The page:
If one were to take a more relaxed pace than my group did, White Pass would be a great day 1 destination. At 10 miles and 4,000 ft of gain in, it’s a reasonable place to call home and break up the approach. There are lots of campsites on the ridge and below. Once we got to White Pass we ate and I took more medicine to try to feel better. I felt like garbage. Probably a combo of little sleep, pushing hard all day, and a pack weight that was spine crippling. I seriously considered just staying at White Pass and letting them continue on. I didn’t know how I would make it to the summit feeling like this. I decided to press on and at least get to base camp and reassess how I was feeling from there. So we pressed on.
Going up to White Pass there was a good amount of streams to fill water up. Right after White Pass we filtered a couple liters at a mini waterfall. The next section would go through a few valleys with many ups and downs. Unlike the other 3 volcanos I’ve climbed that were mostly straight up, this one has a lot of gain and loss and ups and downs. The downs felt like a reprieve but only momentarily as I remembered we would have to climbs those hills coming out.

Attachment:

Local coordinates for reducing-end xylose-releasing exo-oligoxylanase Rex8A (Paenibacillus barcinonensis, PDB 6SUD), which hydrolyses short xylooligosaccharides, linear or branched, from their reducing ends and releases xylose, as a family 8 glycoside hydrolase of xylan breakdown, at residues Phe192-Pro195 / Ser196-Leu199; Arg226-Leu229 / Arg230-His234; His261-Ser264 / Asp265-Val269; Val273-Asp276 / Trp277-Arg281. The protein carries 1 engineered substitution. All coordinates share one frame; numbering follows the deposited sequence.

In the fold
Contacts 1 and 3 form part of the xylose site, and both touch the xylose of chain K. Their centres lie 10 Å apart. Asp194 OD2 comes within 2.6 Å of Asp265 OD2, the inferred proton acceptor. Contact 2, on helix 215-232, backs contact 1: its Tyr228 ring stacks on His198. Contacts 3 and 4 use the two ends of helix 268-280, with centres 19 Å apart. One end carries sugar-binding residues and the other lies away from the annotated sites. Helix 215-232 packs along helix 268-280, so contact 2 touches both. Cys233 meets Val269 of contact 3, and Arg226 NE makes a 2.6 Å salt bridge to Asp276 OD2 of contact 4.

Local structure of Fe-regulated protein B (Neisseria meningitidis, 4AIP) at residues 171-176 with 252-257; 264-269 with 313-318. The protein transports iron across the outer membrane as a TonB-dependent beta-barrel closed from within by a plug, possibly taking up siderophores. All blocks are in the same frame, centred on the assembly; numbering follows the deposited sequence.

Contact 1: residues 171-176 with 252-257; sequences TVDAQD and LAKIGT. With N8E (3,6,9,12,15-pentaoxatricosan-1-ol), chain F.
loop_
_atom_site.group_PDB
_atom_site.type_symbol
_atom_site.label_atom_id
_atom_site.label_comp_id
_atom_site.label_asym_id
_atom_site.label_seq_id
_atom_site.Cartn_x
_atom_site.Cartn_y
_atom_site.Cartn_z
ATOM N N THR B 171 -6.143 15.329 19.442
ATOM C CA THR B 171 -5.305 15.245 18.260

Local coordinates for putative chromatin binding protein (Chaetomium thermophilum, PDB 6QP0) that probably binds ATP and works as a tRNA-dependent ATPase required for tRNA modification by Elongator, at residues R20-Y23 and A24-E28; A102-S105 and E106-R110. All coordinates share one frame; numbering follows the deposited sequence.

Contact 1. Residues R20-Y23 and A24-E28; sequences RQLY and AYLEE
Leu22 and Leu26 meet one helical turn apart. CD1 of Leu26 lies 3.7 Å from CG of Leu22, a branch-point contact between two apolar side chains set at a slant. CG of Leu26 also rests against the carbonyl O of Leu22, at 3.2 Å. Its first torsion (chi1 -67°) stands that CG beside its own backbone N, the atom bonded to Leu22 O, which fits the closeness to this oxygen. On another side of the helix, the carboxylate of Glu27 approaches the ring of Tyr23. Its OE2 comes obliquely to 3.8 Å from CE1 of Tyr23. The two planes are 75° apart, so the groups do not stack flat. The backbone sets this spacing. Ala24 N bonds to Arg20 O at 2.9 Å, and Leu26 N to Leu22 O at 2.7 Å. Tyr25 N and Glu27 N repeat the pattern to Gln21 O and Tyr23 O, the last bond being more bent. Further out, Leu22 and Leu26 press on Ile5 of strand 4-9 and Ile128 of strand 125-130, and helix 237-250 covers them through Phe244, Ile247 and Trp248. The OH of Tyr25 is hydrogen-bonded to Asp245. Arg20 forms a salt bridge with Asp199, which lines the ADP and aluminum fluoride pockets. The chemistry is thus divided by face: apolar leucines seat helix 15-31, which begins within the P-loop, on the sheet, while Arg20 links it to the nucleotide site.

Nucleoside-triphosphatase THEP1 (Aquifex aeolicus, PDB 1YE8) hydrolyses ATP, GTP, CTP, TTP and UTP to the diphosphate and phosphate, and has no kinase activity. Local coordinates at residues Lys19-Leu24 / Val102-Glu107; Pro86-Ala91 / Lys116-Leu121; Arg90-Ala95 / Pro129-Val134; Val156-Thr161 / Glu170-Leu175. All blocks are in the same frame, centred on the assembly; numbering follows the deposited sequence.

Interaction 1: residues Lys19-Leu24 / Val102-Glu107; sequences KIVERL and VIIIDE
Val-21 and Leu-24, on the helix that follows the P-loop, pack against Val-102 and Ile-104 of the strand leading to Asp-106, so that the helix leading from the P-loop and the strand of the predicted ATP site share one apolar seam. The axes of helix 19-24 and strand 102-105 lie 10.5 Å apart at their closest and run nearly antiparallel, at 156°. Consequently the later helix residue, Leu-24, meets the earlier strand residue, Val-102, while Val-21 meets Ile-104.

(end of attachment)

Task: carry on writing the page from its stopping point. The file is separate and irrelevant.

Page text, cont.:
We climbed a couple valleys losing and gaining many feet in between. Some over really loose dirt and then some steep snow. The weather was getting worse, the wind picked up and we got fogged in. I was nervous those thunderstorms would come in when we were in this steep valley with no camping options. The only option was to press on into the basin. We did and then came up over the ridge and finally saw the mountain for the first time! Had to work 13+ miles to even get a view of it. It looks so big and still so far away. How would we climb that tomorrow? There was no way it seemed possible.